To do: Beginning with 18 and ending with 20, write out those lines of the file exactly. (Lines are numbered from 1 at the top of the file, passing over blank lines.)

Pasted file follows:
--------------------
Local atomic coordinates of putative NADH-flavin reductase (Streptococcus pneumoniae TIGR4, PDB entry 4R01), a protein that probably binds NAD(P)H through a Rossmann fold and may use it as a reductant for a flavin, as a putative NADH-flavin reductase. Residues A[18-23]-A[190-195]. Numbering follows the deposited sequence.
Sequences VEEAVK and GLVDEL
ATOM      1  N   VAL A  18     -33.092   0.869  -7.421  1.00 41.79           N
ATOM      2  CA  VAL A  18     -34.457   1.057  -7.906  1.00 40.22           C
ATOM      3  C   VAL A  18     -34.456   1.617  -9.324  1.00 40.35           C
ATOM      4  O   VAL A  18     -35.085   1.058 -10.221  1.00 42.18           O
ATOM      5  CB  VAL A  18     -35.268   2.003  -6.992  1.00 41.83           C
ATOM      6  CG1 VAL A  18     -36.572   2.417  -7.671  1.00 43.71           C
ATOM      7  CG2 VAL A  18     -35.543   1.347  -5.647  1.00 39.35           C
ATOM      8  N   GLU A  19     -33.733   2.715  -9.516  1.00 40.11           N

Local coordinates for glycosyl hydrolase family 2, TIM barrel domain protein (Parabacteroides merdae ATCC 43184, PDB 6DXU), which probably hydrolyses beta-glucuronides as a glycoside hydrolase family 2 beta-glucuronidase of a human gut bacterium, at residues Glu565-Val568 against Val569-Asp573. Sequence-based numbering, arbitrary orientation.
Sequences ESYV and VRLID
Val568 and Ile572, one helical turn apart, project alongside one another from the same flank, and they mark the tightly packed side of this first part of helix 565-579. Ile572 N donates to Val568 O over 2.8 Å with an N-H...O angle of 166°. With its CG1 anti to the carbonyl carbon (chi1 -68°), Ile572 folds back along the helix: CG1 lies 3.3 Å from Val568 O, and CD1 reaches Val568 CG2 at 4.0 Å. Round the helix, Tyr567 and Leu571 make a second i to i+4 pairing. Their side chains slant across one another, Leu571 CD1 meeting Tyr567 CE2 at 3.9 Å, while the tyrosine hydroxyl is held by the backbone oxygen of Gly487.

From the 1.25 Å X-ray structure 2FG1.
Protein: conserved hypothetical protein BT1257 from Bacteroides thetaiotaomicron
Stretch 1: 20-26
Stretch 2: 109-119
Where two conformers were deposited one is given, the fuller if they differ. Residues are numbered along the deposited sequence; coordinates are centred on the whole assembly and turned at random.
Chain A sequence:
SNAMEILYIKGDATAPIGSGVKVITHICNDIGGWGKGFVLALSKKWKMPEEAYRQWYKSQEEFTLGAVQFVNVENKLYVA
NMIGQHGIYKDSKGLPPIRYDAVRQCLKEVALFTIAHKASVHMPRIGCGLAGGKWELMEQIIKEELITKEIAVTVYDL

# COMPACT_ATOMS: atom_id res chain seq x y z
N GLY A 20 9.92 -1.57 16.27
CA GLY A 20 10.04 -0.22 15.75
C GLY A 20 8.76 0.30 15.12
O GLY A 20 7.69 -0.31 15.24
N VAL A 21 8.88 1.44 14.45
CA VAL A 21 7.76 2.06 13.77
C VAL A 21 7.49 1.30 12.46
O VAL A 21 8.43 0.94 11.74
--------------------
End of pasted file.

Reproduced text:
Where two conformers were deposited one is given, the fuller if they differ. Residues are numbered along the deposited sequence; coordinates are centred on the whole assembly and turned at random.
Chain A sequence:
SNAMEILYIKGDATAPIGSGVKVITHICNDIGGWGKGFVLALSKKWKMPEEAYRQWYKSQEEFTLGAVQFVNVENKLYVA